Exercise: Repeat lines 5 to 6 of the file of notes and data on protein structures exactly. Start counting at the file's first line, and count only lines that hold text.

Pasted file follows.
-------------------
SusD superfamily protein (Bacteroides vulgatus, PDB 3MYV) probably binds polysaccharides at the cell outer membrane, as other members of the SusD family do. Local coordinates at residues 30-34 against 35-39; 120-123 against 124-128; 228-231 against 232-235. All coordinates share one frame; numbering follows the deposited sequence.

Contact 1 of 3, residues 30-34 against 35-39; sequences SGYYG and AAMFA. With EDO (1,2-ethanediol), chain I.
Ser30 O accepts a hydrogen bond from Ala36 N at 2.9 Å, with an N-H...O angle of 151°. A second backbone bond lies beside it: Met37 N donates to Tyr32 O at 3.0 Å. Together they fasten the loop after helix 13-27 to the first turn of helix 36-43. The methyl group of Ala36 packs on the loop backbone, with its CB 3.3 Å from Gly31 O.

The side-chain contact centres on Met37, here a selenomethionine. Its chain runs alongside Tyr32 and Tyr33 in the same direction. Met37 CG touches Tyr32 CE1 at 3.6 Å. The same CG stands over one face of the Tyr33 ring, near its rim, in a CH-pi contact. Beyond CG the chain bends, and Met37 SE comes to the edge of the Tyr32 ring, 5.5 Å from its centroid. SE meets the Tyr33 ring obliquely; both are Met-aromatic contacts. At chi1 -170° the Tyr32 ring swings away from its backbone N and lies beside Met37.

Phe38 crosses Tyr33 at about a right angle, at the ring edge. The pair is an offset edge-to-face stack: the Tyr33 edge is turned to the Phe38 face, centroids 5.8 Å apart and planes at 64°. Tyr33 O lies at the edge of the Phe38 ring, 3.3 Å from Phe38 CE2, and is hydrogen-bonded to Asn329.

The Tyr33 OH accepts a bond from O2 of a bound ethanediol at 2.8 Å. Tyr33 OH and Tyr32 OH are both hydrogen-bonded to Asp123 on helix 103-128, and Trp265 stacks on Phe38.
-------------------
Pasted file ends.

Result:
Phe38 crosses Tyr33 at about a right angle, at the ring edge. The pair is an offset edge-to-face stack: the Tyr33 edge is turned to the Phe38 face, centroids 5.8 Å apart and planes at 64°. Tyr33 O lies at the edge of the Phe38 ring, 3.3 Å from Phe38 CE2, and is hydrogen-bonded to Asn329.

The Tyr33 OH accepts a bond from O2 of a bound ethanediol at 2.8 Å. Tyr33 OH and Tyr32 OH are both hydrogen-bonded to Asp123 on helix 103-128, and Trp265 stacks on Phe38.